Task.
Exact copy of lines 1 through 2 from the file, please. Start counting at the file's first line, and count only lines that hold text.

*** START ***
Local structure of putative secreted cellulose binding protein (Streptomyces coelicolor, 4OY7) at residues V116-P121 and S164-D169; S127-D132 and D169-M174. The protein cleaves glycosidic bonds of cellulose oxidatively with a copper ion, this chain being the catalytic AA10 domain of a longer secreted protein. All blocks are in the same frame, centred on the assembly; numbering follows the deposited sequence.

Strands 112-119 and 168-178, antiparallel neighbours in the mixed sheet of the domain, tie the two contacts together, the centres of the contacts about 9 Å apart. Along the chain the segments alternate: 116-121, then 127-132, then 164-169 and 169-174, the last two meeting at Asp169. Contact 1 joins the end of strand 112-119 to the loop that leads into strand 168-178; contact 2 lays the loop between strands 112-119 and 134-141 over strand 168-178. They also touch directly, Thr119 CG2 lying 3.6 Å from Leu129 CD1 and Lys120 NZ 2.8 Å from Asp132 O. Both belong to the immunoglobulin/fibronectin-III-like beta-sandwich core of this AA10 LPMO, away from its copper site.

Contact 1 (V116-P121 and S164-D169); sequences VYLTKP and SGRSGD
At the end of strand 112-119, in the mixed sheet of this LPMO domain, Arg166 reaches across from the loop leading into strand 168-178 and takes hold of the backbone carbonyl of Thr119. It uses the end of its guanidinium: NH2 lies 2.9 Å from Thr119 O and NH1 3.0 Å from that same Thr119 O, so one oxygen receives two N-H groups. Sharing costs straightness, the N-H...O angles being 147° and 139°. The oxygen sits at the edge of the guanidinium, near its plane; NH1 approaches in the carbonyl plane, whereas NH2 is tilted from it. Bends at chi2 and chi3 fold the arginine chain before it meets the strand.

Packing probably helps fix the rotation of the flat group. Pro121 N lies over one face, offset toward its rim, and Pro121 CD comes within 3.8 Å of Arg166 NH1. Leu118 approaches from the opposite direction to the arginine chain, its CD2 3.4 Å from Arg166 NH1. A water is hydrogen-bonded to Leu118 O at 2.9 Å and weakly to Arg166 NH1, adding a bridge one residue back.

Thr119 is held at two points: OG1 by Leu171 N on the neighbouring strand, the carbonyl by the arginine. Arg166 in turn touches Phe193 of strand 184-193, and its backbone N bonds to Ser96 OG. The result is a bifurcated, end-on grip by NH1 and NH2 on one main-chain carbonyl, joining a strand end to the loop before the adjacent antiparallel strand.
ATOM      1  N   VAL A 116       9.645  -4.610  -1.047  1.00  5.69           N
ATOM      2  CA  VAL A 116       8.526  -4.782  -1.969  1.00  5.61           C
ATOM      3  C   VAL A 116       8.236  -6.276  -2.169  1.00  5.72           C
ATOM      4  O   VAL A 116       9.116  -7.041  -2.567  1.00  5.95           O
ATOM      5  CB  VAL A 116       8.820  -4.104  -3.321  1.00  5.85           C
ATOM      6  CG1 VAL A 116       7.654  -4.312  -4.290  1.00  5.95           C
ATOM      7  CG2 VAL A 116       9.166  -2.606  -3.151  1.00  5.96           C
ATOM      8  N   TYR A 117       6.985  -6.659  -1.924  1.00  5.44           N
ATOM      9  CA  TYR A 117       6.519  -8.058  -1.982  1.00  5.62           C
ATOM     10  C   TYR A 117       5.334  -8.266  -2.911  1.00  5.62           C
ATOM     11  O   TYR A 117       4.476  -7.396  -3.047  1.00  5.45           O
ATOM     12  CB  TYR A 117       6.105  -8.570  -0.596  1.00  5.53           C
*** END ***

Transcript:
Local structure of putative secreted cellulose binding protein (Streptomyces coelicolor, 4OY7) at residues V116-P121 and S164-D169; S127-D132 and D169-M174. The protein cleaves glycosidic bonds of cellulose oxidatively with a copper ion, this chain being the catalytic AA10 domain of a longer secreted protein. All blocks are in the same frame, centred on the assembly; numbering follows the deposited sequence.

Strands 112-119 and 168-178, antiparallel neighbours in the mixed sheet of the domain, tie the two contacts together, the centres of the contacts about 9 Å apart. Along the chain the segments alternate: 116-121, then 127-132, then 164-169 and 169-174, the last two meeting at Asp169. Contact 1 joins the end of strand 112-119 to the loop that leads into strand 168-178; contact 2 lays the loop between strands 112-119 and 134-141 over strand 168-178. They also touch directly, Thr119 CG2 lying 3.6 Å from Leu129 CD1 and Lys120 NZ 2.8 Å from Asp132 O. Both belong to the immunoglobulin/fibronectin-III-like beta-sandwich core of this AA10 LPMO, away from its copper site.